The Free Patriotic Movement said on Saturday it would not back the nomination of former Prime Minister Saad Hariri to lead a government to tackle Lebanon's crises, further complicating efforts to agree on a new premier.
Hariri, who quit as prime minister last October in the face of nationwide protests, has said he is ready to lead a government of experts to implement reforms proposed by French President Emmanuel Macron as a way to unlock badly needed international aid.
But Hariri has failed to win backing from the two main Christian parties - the FPM and the Lebanese Forces.
Parliamentary consultations to name a new prime minister were due to be held last Thursday, but President Michel Aoun postponed the discussions after receiving requests for a delay from some blocs.
The FPM, which is led by Aoun's son-in-law Gebran Bassil, said Saturday it could not back a political figure such as Hariri because Macron's proposal had called for a reformist government made up of and led by "specialists.”
As a result, the party's political council "decided unanimously not to nominate Hariri", a statement said, adding that Aoun's week-long postponement would not lead the party to reconsider its position.
Hariri could still secure a parliamentary majority if Hezbollah and its ally Amal movement led by Speaker Nabih Berri endorse him for the premiership. But the absence of support from either of the main Christian blocs would hand him at best a fragile mandate to tackle Lebanon's crises.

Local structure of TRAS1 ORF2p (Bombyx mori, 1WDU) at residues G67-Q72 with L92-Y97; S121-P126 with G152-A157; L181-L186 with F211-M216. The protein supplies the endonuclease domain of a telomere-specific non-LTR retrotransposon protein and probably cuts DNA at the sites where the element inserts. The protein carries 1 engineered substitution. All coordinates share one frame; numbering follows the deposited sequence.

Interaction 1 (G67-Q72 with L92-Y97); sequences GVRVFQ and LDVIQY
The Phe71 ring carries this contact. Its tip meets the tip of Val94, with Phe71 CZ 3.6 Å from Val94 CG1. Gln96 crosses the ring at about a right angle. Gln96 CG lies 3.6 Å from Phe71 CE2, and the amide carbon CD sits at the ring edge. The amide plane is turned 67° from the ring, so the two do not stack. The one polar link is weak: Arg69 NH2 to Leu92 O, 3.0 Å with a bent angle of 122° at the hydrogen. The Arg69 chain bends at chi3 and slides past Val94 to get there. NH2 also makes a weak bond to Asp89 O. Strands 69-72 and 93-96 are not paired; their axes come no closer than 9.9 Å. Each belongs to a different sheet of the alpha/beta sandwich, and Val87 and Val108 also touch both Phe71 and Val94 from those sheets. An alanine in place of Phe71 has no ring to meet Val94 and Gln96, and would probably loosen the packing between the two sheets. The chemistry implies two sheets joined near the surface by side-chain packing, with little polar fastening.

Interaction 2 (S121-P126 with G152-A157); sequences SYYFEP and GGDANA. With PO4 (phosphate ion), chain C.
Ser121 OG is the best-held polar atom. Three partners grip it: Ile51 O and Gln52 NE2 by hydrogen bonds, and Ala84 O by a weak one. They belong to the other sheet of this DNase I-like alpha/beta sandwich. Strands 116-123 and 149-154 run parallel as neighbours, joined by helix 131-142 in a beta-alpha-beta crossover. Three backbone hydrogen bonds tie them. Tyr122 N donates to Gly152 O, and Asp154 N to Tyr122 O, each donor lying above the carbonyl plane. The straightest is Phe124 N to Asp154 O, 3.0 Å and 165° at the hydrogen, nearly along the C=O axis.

The country has plunged into financial turmoil and the value of the Lebanese pound has collapsed. The coronavirus pandemic and a huge explosion at Beirut's port on Aug. 4 have compounded the crises and increased unemployment and poverty.
Hariri, who has served twice as prime minister, resigned two weeks after huge protests erupted against the ruling elite exactly a year ago.
Early this year, PM Hassan Diab formed a government that collapsed after the devastating Aug. 4 blast. Mustafa Adib, Lebanon's ambassador to Germany, was tasked last month with forming a cabinet of experts in line with Macron's plan, but he gave up the mission after Hezbollah and Amal insisted on naming the Shiite ministers and wanting to keep the finance portfolio with the Shiite sect.